Photorefractive keratectomy, or PRK, is a laser vision correction procedure that reshapes the cornea to correct mild to moderate conditions of:
- Nearsightedness, or myopia
- Farsightedness, or hyperopia
PRK uses an excimer laser to remove a small amount of the anterior portion, or front, of the cornea to correct refractive errors. Unlike the LASIK procedure, where a flap is created to access the cornea, PRK removes the epithelial, or outer layer, of the cornea so that it can be reshaped with an excimer laser to remove tissue from the surface. This process flattens the cornea and achieves the corneal steepening needed for vision correction.
Advantages of the Photorefractive Keratectomy Procedure
The PRK procedure provides the surgeon with greater control over the location and amount of tissue being removed, which allows patients to enjoy much more accurate results. The PRK method involves gently sculpting the cornea rather than cutting, allowing the surgeon to treat greater degrees of nearsightedness, as well as farsightedness and astigmatism.
Up to 95 percent of patients with a correction of up to -6.00 diopters achieved a vision of 20/40 or better after PRK, with up to 70 percent achieving 20/20.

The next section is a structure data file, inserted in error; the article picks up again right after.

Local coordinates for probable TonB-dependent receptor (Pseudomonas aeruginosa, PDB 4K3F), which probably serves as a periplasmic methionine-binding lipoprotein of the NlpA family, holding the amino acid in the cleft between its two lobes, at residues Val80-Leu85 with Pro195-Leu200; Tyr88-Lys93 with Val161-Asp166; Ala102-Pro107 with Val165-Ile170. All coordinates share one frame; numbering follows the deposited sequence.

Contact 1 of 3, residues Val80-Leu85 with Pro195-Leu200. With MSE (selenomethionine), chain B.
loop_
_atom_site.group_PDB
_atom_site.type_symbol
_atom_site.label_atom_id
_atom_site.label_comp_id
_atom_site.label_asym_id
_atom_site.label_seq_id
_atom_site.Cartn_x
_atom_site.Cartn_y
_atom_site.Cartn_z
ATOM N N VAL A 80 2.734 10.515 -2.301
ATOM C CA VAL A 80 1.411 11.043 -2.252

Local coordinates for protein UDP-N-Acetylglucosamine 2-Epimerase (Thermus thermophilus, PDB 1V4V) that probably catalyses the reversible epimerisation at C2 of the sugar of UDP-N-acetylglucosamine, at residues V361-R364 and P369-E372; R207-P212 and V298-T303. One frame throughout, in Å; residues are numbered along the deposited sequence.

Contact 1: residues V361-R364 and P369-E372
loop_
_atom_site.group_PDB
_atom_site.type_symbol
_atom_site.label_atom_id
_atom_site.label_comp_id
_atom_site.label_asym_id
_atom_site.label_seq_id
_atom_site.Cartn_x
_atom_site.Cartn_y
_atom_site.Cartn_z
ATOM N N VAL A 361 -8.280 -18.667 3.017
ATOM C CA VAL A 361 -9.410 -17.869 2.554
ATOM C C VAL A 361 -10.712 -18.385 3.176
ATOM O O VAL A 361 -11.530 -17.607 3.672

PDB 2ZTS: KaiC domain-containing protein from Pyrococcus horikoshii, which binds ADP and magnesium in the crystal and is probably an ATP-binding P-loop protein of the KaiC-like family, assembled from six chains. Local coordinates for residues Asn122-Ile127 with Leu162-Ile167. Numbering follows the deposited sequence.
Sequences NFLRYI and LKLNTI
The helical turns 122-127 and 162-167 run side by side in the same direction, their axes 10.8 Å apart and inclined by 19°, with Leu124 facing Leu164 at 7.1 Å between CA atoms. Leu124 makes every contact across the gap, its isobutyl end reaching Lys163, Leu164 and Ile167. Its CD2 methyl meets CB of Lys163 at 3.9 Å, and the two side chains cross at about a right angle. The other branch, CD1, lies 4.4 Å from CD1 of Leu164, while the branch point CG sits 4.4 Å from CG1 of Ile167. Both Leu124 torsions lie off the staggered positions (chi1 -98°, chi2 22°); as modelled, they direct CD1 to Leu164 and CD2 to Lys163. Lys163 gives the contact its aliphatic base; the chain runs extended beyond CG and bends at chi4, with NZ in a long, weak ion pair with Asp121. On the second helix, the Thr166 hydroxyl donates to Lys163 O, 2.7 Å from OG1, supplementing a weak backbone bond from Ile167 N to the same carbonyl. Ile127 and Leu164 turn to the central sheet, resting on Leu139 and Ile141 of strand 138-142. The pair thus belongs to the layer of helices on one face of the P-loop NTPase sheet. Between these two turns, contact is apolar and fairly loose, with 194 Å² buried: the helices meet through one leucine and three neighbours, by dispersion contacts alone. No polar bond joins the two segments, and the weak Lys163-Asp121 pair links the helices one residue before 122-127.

Some of the advantages of the PRK procedure include:
- Less depth of laser treatment
- Patients with thin corneas are eligible for PRK
- No corneal flap complications
Results of the Photorefractive Keratectomy Procedure
The results of PRK are considered comparable to those of LASIK, although some patients may experience vision of only 20/40, and others may still need glasses or contact lenses after their procedure. PRK does not correct presbyopia, a natural change in the eyes that affects everyone over the age of 40, so patients that need reading glasses will continue to need them after surgery. It is important for patients to maintain realistic expectations in order to be satisfied with the results of PRK.